Chapter 12: Nondiabetic Renal Disease (NDRD) and Diabetic Kidney Disease (DKD)
12.1 NDRD Superimposed on DN
12.1.1 Prevalence and the Most Common NDRD
12.1.2 Renal Prognosis and Mortality Among DN, NDRD, and Mixed Forms
12.2 Predictors for Differentiating Among DN Alone, Coexistence of NDRD, and NDRD Alone
12.2.1 Duration of DM
12.2.2 Diabetic Retinopathy
12.2.3 Hematuria
Chapter 13: Experimental Animal Models of Diabetic Kidney Disease
13.1 Pathological Lesions of Diabetic Nephropathy
13.2 Animal Models of DKD
13.2.1 Type 1 DM Models STZ-Injected Rodent Models STZ-Injected Rat Models STZ-Injected Mouse Models STZ-DBA/2 Mice STZ-eNOS KO Mice Akita (Ins2+/C96Y) Mice OVE26 Mice
13.2.2 Type 2 Diabetes Models Ob/Ob (BTBR) Mice Db/Db Mice Db/Db eNOS KO Mice KK-Ay Mice ZDF Rats OLETF Rats Goto-Kakizaki (GK) Rats WBN/Kob-Leprfa Rats
13.3 Conclusion

Citation preview

Diabetic Kidney Disease Takashi Wada Kengo Furuichi Naoki Kashihara Editors


Diabetic Kidney Disease

Takashi Wada • Kengo Furuichi Naoki Kashihara Editors

Diabetic Kidney Disease

Editors Takashi Wada Department of Nephrology and Laboratory Kanazawa University Kanazawa, Ishikawa Japan

Kengo Furuichi Department of Nephrology Kanazawa Medical University Kanazawa, Ishikawa Japan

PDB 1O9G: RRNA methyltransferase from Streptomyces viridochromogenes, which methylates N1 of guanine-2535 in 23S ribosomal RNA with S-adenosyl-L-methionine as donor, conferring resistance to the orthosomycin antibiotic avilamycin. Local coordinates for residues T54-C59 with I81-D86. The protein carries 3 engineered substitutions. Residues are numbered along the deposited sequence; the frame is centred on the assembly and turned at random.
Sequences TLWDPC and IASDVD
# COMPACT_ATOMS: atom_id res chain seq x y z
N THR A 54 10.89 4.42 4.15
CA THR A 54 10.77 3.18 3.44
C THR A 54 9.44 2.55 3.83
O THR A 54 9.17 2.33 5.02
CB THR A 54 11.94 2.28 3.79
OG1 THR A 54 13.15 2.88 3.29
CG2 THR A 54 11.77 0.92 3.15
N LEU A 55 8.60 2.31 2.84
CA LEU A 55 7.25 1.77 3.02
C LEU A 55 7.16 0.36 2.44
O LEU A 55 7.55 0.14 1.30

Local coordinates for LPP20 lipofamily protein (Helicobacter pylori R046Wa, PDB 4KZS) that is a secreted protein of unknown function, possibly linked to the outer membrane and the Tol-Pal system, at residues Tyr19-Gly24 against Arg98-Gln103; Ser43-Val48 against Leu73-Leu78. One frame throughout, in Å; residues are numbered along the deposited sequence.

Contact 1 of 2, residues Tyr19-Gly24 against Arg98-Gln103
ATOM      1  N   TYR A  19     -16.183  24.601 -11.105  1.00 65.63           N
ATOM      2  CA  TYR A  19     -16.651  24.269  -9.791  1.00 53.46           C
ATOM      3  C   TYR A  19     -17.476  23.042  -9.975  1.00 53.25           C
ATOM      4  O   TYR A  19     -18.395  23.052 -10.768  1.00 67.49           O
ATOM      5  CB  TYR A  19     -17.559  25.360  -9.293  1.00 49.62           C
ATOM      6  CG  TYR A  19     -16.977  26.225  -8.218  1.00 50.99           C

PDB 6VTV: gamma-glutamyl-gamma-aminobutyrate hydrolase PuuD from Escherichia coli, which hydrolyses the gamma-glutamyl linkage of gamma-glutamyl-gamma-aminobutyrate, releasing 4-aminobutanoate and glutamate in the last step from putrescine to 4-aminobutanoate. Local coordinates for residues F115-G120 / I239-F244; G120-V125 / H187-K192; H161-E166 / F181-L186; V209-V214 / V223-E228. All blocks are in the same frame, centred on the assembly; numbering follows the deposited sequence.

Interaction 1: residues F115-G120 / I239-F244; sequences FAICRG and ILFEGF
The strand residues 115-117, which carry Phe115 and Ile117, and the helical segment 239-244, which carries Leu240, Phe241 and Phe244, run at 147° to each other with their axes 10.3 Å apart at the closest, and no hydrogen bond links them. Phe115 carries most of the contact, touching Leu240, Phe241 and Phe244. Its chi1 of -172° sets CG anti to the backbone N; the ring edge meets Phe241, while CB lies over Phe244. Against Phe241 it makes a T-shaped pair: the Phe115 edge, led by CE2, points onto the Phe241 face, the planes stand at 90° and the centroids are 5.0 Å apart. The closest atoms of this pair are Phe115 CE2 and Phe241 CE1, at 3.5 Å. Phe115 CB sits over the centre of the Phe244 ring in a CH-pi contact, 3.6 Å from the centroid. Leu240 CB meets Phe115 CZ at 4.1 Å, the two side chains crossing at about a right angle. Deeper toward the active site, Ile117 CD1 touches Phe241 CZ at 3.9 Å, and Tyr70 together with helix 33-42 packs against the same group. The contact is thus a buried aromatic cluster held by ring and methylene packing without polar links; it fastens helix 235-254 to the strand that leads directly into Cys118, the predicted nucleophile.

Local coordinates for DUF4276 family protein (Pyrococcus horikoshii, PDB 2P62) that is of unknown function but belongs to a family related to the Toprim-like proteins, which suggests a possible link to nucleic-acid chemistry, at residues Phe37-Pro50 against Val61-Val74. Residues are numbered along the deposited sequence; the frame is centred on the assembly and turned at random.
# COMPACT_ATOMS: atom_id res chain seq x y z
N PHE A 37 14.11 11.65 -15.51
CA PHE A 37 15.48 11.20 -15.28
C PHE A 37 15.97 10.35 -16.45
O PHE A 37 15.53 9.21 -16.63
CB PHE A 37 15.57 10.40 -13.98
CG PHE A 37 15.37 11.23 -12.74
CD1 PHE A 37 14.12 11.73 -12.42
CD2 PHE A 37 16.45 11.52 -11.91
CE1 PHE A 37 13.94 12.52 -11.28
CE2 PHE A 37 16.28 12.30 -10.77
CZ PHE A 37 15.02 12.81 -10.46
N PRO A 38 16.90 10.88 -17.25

Naoki Kashihara Department of Nephrology and Hypertension Kawasaki Medical School Kurashiki, Okayama Japan

ISBN 978-981-15-9300-0    ISBN 978-981-15-9301-7 (eBook) https://doi.org/10.1007/978-981-15-9301-7 © Springer Nature Singapore Pte Ltd. 2021 This work is subject to copyright. All rights are reserved by the Publisher, whether the whole or part of the material is concerned, specifically the rights of translation, reprinting, reuse of illustrations, recitation, broadcasting, reproduction on microfilms or in any other physical way, and transmission or information storage and retrieval, electronic adaptation, computer software, or by similar or dissimilar methodology now known or hereafter developed. The use of general descriptive names, registered names, trademarks, service marks, etc. in this publication does not imply, even in the absence of a specific statement, that such names are exempt from the relevant protective laws and regulations and therefore free for general use. The publisher, the authors and the editors are safe to assume that the advice and information in this book are believed to be true and accurate at the date of publication. Neither the publisher nor the authors or the editors give a warranty, expressed or implied, with respect to the material contained herein or for any errors or omissions that may have been made. The publisher remains neutral with regard to jurisdictional claims in published maps and institutional affiliations. This Springer imprint is published by the registered company Springer Nature Singapore Pte Ltd. The registered company address is: 152 Beach Road, #21-01/04 Gateway East, Singapore 189721, Singapore